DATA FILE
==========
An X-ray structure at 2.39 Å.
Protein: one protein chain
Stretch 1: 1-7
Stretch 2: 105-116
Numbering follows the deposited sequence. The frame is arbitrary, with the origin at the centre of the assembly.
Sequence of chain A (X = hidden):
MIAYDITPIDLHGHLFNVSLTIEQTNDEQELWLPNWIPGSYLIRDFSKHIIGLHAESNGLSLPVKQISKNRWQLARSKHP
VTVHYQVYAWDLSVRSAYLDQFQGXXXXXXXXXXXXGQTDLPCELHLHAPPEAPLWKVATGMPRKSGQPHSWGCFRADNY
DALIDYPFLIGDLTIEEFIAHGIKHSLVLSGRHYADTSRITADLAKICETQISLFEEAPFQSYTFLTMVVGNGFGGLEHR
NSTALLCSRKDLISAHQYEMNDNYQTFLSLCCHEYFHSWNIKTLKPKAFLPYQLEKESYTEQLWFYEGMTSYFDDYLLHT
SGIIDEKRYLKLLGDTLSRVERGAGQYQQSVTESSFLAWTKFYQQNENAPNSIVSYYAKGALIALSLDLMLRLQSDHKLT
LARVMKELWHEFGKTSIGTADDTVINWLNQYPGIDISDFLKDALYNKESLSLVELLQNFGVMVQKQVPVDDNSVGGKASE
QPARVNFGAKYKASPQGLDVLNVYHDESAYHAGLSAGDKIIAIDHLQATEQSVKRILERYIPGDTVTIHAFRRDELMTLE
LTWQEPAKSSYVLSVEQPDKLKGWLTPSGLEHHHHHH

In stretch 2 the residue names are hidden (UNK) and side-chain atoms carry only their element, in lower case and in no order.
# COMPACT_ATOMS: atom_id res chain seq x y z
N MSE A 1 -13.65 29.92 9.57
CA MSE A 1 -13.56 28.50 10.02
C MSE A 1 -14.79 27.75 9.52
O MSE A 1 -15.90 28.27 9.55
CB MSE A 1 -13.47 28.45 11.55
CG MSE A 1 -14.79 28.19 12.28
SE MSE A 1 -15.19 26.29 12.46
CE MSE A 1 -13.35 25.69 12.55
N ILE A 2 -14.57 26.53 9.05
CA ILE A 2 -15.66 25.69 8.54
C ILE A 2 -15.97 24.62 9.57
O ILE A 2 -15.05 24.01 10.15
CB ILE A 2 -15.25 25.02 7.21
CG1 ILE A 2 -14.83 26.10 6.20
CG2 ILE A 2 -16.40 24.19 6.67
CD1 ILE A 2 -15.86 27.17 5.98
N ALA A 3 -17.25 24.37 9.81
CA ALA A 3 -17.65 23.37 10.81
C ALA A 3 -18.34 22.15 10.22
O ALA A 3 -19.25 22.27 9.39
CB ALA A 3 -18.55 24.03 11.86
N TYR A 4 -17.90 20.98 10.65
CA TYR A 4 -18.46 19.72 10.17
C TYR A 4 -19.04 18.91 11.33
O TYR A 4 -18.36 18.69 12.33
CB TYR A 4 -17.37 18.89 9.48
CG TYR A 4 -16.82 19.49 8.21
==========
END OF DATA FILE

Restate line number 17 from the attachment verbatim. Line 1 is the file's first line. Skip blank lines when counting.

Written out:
N MSE A 1 -13.65 29.92 9.57